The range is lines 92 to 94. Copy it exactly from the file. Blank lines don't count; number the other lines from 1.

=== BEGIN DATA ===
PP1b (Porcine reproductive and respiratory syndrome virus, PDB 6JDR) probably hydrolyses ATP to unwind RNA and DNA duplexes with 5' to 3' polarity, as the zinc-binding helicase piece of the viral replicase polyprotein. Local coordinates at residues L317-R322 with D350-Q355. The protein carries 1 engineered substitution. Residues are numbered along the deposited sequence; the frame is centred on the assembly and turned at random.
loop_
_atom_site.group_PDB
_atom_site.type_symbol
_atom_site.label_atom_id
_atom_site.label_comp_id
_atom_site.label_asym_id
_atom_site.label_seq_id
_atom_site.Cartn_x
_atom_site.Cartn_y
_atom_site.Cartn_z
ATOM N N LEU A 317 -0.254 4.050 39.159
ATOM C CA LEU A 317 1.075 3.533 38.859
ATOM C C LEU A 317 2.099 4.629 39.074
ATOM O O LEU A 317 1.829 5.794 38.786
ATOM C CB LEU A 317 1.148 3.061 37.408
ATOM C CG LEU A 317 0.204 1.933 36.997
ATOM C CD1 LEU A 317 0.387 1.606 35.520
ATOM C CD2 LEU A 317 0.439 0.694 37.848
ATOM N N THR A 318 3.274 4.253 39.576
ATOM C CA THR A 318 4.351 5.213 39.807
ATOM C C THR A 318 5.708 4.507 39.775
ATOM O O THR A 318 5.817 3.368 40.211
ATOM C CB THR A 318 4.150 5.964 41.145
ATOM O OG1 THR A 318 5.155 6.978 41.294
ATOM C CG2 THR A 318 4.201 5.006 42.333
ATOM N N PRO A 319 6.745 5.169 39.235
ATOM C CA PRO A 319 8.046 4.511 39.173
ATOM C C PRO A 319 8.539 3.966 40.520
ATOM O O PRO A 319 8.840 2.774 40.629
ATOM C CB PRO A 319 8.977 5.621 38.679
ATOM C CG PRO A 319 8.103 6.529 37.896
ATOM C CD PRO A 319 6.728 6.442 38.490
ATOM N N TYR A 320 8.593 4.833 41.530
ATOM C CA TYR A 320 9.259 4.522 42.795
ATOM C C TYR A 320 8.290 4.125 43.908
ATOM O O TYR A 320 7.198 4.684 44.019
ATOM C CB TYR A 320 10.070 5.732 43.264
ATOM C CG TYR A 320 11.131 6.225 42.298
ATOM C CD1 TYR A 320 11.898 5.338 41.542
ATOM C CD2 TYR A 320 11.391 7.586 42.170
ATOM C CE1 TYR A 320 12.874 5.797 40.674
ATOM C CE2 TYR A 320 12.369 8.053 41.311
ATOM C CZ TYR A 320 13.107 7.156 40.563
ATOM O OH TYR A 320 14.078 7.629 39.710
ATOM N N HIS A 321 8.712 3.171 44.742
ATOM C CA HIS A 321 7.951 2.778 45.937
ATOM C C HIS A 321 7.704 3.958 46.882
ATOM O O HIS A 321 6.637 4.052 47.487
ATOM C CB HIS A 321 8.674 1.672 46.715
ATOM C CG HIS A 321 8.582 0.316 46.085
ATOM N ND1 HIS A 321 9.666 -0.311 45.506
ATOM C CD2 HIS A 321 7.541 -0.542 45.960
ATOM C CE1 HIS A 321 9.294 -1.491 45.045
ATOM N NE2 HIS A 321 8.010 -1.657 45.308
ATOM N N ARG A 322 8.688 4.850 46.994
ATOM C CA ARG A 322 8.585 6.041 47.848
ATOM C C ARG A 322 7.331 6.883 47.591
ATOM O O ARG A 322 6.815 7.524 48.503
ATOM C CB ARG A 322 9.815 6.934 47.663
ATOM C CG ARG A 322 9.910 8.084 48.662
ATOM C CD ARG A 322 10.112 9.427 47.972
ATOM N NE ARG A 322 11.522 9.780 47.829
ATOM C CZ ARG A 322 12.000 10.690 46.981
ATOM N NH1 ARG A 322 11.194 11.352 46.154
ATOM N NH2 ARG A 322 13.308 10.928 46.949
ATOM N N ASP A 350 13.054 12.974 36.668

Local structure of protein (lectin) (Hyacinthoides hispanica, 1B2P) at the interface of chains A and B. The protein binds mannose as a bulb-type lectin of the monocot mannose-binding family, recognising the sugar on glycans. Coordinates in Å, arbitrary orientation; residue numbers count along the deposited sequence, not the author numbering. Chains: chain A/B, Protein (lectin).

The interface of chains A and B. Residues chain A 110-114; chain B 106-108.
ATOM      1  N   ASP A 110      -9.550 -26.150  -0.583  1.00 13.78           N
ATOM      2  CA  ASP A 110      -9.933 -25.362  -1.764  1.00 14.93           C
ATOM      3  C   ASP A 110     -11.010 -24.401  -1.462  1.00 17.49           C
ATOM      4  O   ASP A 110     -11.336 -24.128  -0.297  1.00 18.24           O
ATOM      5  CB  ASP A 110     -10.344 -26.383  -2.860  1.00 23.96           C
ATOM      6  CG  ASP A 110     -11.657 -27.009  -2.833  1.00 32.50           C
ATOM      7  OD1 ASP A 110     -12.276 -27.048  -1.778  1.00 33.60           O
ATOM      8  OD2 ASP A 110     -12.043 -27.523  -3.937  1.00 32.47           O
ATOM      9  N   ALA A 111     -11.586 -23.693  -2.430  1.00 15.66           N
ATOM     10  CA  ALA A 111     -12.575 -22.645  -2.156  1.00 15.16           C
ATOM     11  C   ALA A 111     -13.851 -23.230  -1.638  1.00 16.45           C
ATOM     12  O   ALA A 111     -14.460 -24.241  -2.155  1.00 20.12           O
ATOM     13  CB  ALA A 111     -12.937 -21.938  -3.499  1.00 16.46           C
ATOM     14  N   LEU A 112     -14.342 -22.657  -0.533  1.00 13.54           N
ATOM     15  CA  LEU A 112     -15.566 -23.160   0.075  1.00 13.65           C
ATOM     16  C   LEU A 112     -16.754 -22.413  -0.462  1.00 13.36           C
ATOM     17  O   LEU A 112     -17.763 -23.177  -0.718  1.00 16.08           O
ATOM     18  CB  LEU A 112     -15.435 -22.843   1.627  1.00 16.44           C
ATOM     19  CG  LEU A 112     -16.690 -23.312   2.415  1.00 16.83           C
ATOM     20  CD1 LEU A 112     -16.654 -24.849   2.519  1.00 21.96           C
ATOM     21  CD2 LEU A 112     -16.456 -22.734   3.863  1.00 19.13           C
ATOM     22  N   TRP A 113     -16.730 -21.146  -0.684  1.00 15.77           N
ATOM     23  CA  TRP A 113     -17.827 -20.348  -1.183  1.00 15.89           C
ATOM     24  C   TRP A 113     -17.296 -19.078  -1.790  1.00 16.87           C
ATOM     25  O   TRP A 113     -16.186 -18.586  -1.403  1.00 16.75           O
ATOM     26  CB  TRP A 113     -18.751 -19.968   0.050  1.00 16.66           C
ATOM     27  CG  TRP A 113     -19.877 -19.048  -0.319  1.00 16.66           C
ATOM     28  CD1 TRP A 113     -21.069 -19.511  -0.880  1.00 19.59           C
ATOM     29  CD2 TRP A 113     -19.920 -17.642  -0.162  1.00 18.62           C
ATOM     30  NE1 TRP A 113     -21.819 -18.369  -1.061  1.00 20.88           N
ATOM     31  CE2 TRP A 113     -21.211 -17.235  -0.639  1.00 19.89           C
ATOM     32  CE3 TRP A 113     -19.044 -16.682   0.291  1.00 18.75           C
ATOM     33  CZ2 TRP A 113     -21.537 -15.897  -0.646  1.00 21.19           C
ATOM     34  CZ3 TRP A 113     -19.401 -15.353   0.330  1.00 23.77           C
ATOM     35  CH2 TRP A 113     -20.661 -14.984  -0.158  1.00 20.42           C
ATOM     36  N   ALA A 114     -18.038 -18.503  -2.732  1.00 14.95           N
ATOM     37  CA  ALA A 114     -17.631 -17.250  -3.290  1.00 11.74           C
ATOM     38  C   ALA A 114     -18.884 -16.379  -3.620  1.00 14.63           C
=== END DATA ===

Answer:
ATOM     23  CA  TRP A 113     -17.827 -20.348  -1.183  1.00 15.89           C
ATOM     24  C   TRP A 113     -17.296 -19.078  -1.790  1.00 16.87           C
ATOM     25  O   TRP A 113     -16.186 -18.586  -1.403  1.00 16.75           O